Finding Tactics that Matter

Finding Tactics that Matter

 

How to Lead this Tool

Here is a way to bring out unreflected wisdom about what makes actions effective. Depending on your goals, you may have your own generalization pieces of theory, but a great winner to help kick-start people thinking innovatively about tactics.

Note the experiential cycle. Rather than starting with a lecture on what actions are the message, this helps draw that wisdom out of the group. The result is stronger personal integration and people creating their own internal pathways to understanding – which is a key to empowerment.

Experience:

Get people into small groups. Have them share a story of a highly effective action they were part of or organized. Give each person three minutes to tell the story of that action.

Reflection:

After sharing the story, invite them to think of what made it effective? Encourage them to ignore externalities outside of control of the activists – like the weather or that an ally unexpectedly showed up. Give them a couple minutes for this part.

Generalization:

Create a list titled “Actions: What works?” Invite their reflections.
Interact with particular reflections to help them move from isolated reflection to general principles. During this stage use elicitive questions to dig down.

For example:
Participant: We had a huge march down to city hall.
(“Having a huge march” is not a general principle of what we do. So trainer digs down deeper.)
Trainer: Ah. And what made that so effective?
Participant: The number of people, and the energy.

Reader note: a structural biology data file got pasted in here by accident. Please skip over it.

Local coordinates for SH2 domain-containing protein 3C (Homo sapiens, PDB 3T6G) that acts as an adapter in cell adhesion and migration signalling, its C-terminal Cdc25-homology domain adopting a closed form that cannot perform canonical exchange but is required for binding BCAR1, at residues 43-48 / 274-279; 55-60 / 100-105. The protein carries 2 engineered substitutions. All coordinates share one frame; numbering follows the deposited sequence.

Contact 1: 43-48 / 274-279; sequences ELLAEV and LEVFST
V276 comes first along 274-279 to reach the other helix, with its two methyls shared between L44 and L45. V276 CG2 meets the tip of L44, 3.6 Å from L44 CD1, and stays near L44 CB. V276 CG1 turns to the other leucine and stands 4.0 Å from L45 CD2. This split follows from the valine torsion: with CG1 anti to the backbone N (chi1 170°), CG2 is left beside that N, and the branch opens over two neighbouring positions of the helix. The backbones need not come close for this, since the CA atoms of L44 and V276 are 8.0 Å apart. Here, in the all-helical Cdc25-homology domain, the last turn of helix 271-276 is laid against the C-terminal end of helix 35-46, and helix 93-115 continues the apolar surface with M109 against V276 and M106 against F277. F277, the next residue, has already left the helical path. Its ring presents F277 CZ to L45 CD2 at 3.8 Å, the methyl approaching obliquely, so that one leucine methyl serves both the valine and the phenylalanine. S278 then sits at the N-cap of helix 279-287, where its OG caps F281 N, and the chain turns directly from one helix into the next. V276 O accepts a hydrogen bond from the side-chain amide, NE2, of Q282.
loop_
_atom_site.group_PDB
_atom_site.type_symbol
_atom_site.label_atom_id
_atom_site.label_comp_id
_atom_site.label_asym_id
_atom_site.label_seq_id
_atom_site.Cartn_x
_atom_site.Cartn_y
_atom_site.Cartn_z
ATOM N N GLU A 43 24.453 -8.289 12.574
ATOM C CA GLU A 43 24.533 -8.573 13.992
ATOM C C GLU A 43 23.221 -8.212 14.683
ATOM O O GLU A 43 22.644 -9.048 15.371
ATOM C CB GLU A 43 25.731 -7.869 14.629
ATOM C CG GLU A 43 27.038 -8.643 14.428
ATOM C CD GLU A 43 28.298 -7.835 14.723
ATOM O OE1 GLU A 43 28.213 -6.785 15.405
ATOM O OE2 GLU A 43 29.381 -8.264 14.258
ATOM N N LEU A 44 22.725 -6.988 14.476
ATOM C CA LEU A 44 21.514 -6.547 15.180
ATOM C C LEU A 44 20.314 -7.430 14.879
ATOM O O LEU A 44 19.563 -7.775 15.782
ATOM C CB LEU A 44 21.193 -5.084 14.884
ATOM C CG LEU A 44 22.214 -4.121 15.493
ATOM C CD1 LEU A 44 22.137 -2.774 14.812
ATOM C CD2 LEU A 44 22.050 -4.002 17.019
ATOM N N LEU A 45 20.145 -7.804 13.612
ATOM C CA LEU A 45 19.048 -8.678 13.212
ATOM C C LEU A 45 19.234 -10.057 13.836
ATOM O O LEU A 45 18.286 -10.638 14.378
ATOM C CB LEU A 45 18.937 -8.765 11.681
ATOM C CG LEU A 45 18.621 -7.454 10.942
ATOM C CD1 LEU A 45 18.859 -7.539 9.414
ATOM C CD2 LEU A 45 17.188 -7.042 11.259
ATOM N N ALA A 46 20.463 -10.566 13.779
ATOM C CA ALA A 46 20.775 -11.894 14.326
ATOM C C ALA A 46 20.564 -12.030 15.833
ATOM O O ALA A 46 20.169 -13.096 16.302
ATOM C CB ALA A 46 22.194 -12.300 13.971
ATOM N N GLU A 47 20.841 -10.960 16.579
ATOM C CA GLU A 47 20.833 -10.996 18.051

Trainer: Okay…a lot of people and energy. And what about the action caused you to achieve that?
Participant: Well, it was well-timed. City hall just announced cuts and people were pissed.
Trainer: What made the timing so effective?
Participant: We were the only thing happening. Nobody else was out there responding.
Trainer: Sounds like the action achieved numbers of people by responding quickly to an immediate issue, and mobilizing quickly to give people expression to what was inside them.
Participant: Exactly.
(An implementable principle has been identified, e.g. “Well-timed actions, e.g. giving expression when nobody else is.” Trainer might elicit an example from the group or tell a story. For example…)
Trainer: When Diane Nash from the Civil Right’s Nashville sit-ins explained her attraction to the movement, she said exactly this theme. She said she was not confident that sit-ins would make a difference, but they were “the only game in town.” This can be used by activists by looking at what’s not out there and trying to fulfill a need. James Lawson, who led the trainings in Nashville, saw this and created an opportunity to express people’s anger.

Key principles can be added to the list if they do not emerge, like the action is the message or action components of “say/symbol/do” (see related handout).

Application

Review an action you have been part of – or will be designing in the future – and identified how you could strength it based on the list above.

Where this tool comes from

Designed by Daniel Hunter, Training for Change
based on a previous design by Action Mill (ActionMill.com)

 

Type of tool: 

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